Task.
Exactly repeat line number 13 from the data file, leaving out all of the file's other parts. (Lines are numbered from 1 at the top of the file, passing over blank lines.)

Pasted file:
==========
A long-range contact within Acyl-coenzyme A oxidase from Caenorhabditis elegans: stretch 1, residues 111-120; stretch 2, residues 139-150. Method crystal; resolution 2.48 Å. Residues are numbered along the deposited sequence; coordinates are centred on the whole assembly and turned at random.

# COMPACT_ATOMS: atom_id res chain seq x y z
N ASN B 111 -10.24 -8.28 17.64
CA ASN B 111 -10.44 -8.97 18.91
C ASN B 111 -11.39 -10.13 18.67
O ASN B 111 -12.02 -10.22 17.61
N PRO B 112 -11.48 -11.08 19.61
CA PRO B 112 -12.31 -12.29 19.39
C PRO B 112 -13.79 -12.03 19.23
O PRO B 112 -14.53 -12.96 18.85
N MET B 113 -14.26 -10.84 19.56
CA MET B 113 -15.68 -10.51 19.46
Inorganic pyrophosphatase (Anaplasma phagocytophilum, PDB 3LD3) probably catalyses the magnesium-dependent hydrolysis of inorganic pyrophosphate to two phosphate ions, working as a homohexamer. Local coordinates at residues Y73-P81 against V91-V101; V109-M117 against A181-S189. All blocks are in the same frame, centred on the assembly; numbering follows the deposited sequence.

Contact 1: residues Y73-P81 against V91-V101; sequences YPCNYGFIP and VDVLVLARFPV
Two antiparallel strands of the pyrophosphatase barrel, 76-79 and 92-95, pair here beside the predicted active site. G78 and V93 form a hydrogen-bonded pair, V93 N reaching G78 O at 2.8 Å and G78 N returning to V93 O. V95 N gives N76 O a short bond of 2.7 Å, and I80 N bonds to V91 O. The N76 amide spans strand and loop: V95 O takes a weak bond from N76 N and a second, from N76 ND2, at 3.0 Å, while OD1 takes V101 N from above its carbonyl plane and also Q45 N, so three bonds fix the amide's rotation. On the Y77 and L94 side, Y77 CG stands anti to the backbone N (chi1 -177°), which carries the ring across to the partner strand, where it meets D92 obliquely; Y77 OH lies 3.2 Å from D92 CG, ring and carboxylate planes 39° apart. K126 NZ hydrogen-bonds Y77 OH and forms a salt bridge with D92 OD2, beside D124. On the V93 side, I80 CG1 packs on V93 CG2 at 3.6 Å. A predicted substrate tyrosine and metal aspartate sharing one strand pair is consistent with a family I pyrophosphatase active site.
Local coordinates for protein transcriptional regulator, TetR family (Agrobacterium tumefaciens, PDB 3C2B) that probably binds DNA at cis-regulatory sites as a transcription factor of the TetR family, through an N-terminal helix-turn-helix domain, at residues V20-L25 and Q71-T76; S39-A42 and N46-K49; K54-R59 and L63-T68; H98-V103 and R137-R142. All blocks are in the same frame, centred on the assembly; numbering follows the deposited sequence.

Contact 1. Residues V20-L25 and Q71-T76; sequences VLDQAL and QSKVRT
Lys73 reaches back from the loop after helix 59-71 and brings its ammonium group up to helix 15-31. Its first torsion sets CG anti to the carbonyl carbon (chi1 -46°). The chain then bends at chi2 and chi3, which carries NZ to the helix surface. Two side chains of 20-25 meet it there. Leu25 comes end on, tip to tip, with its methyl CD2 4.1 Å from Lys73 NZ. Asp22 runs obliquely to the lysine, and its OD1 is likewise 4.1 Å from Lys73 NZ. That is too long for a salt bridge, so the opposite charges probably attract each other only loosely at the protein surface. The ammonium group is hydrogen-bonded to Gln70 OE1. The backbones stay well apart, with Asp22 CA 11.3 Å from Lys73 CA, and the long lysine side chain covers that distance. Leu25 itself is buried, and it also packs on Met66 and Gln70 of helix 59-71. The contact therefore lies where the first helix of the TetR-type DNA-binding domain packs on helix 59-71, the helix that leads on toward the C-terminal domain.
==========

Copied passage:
Inorganic pyrophosphatase (Anaplasma phagocytophilum, PDB 3LD3) probably catalyses the magnesium-dependent hydrolysis of inorganic pyrophosphate to two phosphate ions, working as a homohexamer. Local coordinates at residues Y73-P81 against V91-V101; V109-M117 against A181-S189. All blocks are in the same frame, centred on the assembly; numbering follows the deposited sequence.